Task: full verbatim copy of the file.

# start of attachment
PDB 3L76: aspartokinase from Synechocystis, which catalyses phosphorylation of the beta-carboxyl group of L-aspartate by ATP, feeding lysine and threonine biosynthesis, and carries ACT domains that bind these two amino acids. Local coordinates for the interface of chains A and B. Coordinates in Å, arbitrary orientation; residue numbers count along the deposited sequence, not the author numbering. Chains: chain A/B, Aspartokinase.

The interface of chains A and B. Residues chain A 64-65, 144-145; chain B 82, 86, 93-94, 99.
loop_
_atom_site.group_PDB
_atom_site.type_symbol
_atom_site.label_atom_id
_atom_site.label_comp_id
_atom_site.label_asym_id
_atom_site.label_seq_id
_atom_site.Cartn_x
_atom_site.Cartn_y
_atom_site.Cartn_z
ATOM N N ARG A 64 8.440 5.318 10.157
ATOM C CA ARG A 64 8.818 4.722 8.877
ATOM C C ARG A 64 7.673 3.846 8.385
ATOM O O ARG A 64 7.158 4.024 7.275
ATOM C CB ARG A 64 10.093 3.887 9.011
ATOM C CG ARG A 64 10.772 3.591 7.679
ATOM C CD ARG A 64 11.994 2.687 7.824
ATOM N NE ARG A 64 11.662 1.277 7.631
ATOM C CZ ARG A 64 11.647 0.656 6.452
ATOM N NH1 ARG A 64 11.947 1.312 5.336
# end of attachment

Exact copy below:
PDB 3L76: aspartokinase from Synechocystis, which catalyses phosphorylation of the beta-carboxyl group of L-aspartate by ATP, feeding lysine and threonine biosynthesis, and carries ACT domains that bind these two amino acids. Local coordinates for the interface of chains A and B. Coordinates in Å, arbitrary orientation; residue numbers count along the deposited sequence, not the author numbering. Chains: chain A/B, Aspartokinase.

The interface of chains A and B. Residues chain A 64-65, 144-145; chain B 82, 86, 93-94, 99.
loop_
_atom_site.group_PDB
_atom_site.type_symbol
_atom_site.label_atom_id
_atom_site.label_comp_id
_atom_site.label_asym_id
_atom_site.label_seq_id
_atom_site.Cartn_x
_atom_site.Cartn_y
_atom_site.Cartn_z
ATOM N N ARG A 64 8.440 5.318 10.157
ATOM C CA ARG A 64 8.818 4.722 8.877
ATOM C C ARG A 64 7.673 3.846 8.385
ATOM O O ARG A 64 7.158 4.024 7.275
ATOM C CB ARG A 64 10.093 3.887 9.011
ATOM C CG ARG A 64 10.772 3.591 7.679
ATOM C CD ARG A 64 11.994 2.687 7.824
ATOM N NE ARG A 64 11.662 1.277 7.631
ATOM C CZ ARG A 64 11.647 0.656 6.452
ATOM N NH1 ARG A 64 11.947 1.312 5.336